Computer: Mac Pro (Late 2013), the trashcan one. 3GHz 8-core Intel Xeon E5 processor, 64 GB of RAM, AMD FirePro D700 6144MB graphics card. I've had this computer for a few years, and it handles everything I need for now, including high-resolution motion graphics and 4k video editing. You can absolutely do pro work with a laptop, you don't necessarily need an expensive machine like this. I splurged on the most upgraded version of it money could buy when I needed to make a ton of motion graphics quickly for the Puscifer tour in 2015-17, and I appreciate its power. But I've also made underpowered laptops work for all sorts of projects when I've had to.
Monitor: Wacom Cintiq 22HDT. This is a large, expensive display tablet, it's more than most people need; but again, in building a "portable" (this tablet isn't meant to be lugged around, but I do it anyway) workstation, it covered a lot of bases for me in one piece of hardware. Wacom tablets are essential for getting serious about digital art. You can get by doing retouching & graphic design stuff without them, as I often do when I only have my laptop with me, but it's going to make your life so much easier and open up so many more skills if you have a pen tablet. That doesn't mean you need a huge display tablet like this one. The display tablets are crucial if you do digital painting/illustration, but if you're just doing photo editing or graphic design, you can get by just fine with a cheaper non-display Wacom like the Intuos or the super-portable Bamboo. Even if you're just into photography, a pen tablet is going to help so much, they're cheaper than ever before and well worth your money. When I have a studio again I'll put my Apple cinema display back as my primary monitor. Using the Cintiq 22HDT as my main work screen is efficient but not ideal, because the colors and vibrancy on Wacom's displays don't even come close to matching Apple's. So when I make images on the Wacom I have to double-check them on other screens (these days the best screens to check your digital work on are iPhones/iPads, because they're all calibrated the same and a huge swath of your audience will be viewing your work on those exact screens, for better or worse).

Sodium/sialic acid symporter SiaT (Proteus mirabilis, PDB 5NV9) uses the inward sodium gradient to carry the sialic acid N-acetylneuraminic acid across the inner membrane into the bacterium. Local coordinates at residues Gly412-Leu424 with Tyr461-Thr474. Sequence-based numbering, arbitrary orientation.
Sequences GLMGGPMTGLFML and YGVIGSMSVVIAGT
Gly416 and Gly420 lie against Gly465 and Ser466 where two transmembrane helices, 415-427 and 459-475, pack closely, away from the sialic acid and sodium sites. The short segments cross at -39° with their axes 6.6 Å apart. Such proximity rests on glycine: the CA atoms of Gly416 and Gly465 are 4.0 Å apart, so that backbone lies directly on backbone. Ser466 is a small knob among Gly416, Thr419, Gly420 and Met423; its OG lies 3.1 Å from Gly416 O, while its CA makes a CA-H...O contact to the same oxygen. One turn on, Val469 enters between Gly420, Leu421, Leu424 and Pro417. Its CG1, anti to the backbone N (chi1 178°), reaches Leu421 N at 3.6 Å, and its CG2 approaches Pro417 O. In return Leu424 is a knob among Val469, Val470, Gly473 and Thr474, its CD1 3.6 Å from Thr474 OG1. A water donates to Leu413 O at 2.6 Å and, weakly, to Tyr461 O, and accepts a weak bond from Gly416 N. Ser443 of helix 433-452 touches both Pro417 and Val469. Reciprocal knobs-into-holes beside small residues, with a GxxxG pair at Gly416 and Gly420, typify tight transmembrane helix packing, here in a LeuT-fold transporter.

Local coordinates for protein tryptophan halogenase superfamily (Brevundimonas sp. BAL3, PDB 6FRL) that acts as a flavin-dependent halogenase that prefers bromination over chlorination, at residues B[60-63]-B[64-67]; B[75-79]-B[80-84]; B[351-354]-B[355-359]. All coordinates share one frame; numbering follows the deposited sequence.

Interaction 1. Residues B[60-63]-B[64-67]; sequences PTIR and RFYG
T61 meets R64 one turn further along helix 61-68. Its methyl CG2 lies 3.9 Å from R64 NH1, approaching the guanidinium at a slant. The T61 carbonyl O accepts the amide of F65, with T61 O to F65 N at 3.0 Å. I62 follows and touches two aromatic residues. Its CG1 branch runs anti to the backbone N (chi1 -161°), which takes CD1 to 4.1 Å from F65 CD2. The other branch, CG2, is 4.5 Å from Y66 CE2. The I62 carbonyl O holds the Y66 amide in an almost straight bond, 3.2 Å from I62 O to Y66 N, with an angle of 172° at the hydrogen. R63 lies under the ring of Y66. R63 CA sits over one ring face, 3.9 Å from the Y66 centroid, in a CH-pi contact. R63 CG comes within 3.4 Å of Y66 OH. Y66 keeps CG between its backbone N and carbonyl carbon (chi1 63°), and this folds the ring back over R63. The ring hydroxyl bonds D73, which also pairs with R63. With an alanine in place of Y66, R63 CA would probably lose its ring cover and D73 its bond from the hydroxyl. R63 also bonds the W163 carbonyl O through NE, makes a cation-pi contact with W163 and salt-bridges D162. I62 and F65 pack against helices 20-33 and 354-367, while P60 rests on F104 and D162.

Hard drives: Highpoint Thunderbolt Storage Dock. My relationships with hard drives is chaotic and unorganized. I have hundreds of them, many unlabeled, and all my best attempts to organize them in some way have fallen apart over the years in the final days of every huge data-heavy deadline-intense project I've done. Sometimes you just need more space and you can't be bothered with where to put stuff, so you just put it anywhere and hope you'll organize it later, and then you don't. I should be better about that, but organization isn't one of my strengths. One thing I did learn some years back that's changed my hard drive life is storage docks (external hard drive readers). I have this one (it's Thunderbolt, but you can get USB 3.0 versions as well), and it means I can buy internal drives like these ones which come in sizes up to 8tb. This is a cost-effective way to stay organized with hard drives for specific projects, backup drives, a drive labeled "work stuff" where you keep all your porn, etc. Far better than over-paying for external drives, and fast enough that you can do any kind of graphics work on them. You should still have a solid-state internal drive to work off of, but that's not practical for huge video projects or long-term storage.